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Cats + Medical Conditions + English

  • Cyanosis is defined as a bluish discoloration of the skin and mucous membranes of the body caused by inadequate oxygen levels. Several different conditions involving the cardiovascular/circulatory system and/or the respiratory system that can lead to cyanosis, including congenital defects, degeneration of heart valves or heart muscle, blood clots in the lungs, pulmonary hypertension, pneumonia, asthma, lung flukes, smoke inhalation, or muscle damage to the diaphragm. Cyanosis is an emergency, and the root cause may be life threatening and may or may not be reversible. Once back home, homecare instructions must be followed carefully.

  • Cystitis is a general term referring to inflammation in the urinary bladder. The term cystitis does not imply a specific underlying cause. In cats, diseases of the lower urinary tract (bladder and urethra) are often grouped under the term feline lower urinary tract disease (FLUTD). The initial diagnosis of FLUTD is based on the identification of signs of lower urinary tract inflammation.

  • Cysts are hollow spaces within tissues that contain either a liquid or a solidified material. Some breeds have a tendency to develop certain types of cysts. Accurate diagnosis relies upon microscopic examination of a piece of tissue. The most common treatment for cysts is surgical removal. It is important to prevent your pet from rubbing, scratching, or otherwise bothering the cysts or the surgical site.

  • Degenerative joint disease is arthritis caused by deterioration and degeneration of tissues lining joints. It is an under-recognized condition in cats. Treatment involves modification of the home environment, regular gentle exercise, anti-inflammatory drugs and other medications, omega fatty acids, chondroprotectants, and possibly other nutraceuticals. Maintaining your cat’s weight can help prevent degenerative joint disease.

  • Testing for diabetes includes confirming hyperglycemia and glucosuria while looking for other conditions by checking a CBC (anemia, infection), biochemistry profile (hepatic disease, pancreatitis) and a urinalysis (urinary tract infection). Monitoring includes regular glucose curves and additional exams and testing based on the pet owner’s monitoring of their cat’s clinical signs in the home setting. Urine glucose testing and fructosamine are sometimes used in diabetic monitoring and urine testing for infection may be recommended.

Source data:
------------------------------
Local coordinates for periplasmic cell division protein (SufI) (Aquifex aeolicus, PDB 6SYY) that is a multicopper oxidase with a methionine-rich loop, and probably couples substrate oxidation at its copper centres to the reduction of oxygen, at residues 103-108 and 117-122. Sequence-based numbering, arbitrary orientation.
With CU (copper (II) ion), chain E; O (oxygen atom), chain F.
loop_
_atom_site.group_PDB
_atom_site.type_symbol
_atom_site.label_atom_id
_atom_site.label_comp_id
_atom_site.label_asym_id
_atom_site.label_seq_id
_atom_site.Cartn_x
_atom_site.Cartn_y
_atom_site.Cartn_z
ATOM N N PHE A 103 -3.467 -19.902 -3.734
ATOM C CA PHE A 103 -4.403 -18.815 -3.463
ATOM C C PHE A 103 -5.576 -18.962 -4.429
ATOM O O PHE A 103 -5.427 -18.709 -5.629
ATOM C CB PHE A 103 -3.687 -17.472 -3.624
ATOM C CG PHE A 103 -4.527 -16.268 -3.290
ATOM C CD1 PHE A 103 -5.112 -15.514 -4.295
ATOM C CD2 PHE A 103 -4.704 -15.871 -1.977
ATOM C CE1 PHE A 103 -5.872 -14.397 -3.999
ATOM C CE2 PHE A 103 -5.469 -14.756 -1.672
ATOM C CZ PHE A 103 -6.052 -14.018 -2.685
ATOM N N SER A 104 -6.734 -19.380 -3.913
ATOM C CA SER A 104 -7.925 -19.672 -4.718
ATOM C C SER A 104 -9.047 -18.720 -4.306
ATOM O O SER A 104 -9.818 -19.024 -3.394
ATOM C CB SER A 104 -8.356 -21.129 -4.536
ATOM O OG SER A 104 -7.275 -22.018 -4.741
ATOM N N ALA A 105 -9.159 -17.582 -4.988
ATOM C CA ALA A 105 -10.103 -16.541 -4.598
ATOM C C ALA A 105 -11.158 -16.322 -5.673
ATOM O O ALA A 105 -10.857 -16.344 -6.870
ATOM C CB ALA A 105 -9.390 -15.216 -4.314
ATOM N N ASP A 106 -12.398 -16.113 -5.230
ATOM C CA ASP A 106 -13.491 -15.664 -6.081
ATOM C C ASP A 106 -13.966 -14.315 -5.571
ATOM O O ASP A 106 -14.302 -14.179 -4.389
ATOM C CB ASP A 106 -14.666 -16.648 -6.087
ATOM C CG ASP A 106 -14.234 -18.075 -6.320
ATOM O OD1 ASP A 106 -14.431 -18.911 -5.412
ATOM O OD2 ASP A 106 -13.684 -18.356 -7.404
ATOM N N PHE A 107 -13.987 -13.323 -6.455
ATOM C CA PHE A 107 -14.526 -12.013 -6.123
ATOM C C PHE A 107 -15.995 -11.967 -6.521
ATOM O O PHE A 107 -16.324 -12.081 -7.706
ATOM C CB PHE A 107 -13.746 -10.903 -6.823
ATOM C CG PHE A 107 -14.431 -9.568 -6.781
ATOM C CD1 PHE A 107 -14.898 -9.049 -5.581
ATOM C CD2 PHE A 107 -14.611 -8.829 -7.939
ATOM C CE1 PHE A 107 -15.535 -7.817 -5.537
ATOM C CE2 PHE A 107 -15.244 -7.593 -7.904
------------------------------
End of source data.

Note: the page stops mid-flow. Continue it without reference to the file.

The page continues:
• Diabetes insipidus is rare in cats and is characterized by excessive drinking and the production of enormous volumes of extremely dilute urine. Despite drinking large volumes of water, the cat can become dehydrated from urinating so much. Increased drinking and urination are common signs of several other health conditions, so it is essential that several diagnostic tests be performed to diagnose diabetes insipidus. While the condition is rarely curable, it is usually successfully controlled.

  • Diabetes is an inability of the body to regulate blood sugar caused by an abnormality of the pancreas and is the second most common endocrine disease in cats. It causes increased thirst, urination, appetite, and weight loss. Cats most commonly have type 2 diabetes caused by decreased insulin production or insulin resistance and it often is associated with obesity. Diabetes is diagnosed by measuring increased levels of glucose in the urine and blood. Diabetes treatment includes insulin injections and dietary manipulation. Changes in blood sugar must be monitored regularly. If cats receive too much insulin, they can become hypoglycemic resulting in weakness, coma or even death.

  • Cats with diabetes have the potential to go into remission where they may no longer need to receive insulin. Factors that can affect the likelihood of remission include the type of insulin given, your cat's diet, and how long your cat has been diabetic. It is important to recognize the signs of hypoglycemia, as they may be your first indication of remission.

  • The diaphragm is the muscular partition that separates the abdomen and the chest. Tearing or disruption of this thin muscle is called a diaphragmatic hernia or diaphragmatic rupture. The most common cause of diaphragmatic hernia is blunt force trauma. Clinical signs are dependent on the severity of herniation. There is often respiratory distress, an abnormal heart rhythm, muffled heart and lung sounds, and other signs of systemic shock. The abdomen may feel empty when palpated. Once the patient is stable, the hernia must be corrected surgically.

  • Diarrhea is a symptom of an underlying problem that may be minor or very serious. Some cases may resolve on their own or with minimal treatment, while other cases require in-depth diagnostic testing and more aggressive treatment to address the underlying condition. The possible causes, diagnostic tests, and treatment protocols for diarrhea in cats are numerous and they are explained in this handout.